The marketing team for “Prisoners of the Ghostland,” the latest film from director Sion Sono (“Love Exposure,” “Tokyo Vampire Hotel”), has wisely latched on to star Nicolas Cage’s own declaration that the movie might be “the wildest” project in his entire career. That’s saying something coming from a guy who’s done everything from “Vampire’s Kiss” to “Mandy,” and if you follow Cage because you want to see him in pure, unhinged, genre movie God-mode, “Prisoners of the Ghostland” looks like exactly the kind of film primed to deliver those particular goods.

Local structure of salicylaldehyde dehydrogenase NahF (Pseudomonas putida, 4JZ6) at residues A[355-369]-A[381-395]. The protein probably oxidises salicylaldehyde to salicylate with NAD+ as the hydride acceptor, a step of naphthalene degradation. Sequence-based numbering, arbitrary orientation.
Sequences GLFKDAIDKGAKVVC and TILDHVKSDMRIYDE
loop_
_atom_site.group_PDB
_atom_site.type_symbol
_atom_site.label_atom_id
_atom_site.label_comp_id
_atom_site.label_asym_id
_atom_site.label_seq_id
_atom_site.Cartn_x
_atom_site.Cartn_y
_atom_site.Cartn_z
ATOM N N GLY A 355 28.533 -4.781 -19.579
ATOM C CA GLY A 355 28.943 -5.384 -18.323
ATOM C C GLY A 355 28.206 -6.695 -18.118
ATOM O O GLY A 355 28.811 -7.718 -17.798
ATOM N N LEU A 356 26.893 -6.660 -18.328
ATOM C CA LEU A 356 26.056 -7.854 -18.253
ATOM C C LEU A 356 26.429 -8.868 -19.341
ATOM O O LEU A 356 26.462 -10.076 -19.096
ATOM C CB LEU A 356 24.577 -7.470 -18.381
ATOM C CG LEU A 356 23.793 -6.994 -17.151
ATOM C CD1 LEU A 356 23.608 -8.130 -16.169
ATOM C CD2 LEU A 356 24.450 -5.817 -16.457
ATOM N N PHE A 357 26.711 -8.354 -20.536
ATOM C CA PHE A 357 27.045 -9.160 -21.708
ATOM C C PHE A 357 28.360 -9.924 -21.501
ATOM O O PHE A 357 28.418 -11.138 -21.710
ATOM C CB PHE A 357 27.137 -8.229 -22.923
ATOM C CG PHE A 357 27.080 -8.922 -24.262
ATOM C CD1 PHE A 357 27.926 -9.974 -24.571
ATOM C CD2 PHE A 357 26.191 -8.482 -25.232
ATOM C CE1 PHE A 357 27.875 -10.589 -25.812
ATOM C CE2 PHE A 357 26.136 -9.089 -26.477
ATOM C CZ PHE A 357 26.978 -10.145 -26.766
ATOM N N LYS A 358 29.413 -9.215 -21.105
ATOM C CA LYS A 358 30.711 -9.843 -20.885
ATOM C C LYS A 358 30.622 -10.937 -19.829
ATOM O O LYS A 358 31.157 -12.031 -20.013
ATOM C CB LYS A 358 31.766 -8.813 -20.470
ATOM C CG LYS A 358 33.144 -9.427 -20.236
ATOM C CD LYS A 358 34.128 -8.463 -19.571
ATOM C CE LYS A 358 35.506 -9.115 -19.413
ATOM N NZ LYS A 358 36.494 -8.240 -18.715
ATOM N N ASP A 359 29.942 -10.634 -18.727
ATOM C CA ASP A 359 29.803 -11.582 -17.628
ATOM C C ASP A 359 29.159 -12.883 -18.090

But there’s more to Nicolas Cage than the amount of time he spends pulling face and wailing into the camera, and I’m not just talking about the incredible pairing that is Cage’s daring style and Sono’s knack for visuals. “Prisoners of the Ghostland” is arriving in the same year as “Pig,” a film that brilliantly showcases a more subdued, but no less intense, version of Cage, providing an important contrast that, in the end, heightens the impact of both films. Rich with visual dynamism, featuring bold supporting performances, and driven by the boiler room of Cage’s own voracious appetite for diving into roles, “Prisoners of the Ghostland” is an all-out cinematic onslaught that you’ll be recovering from for quite some time.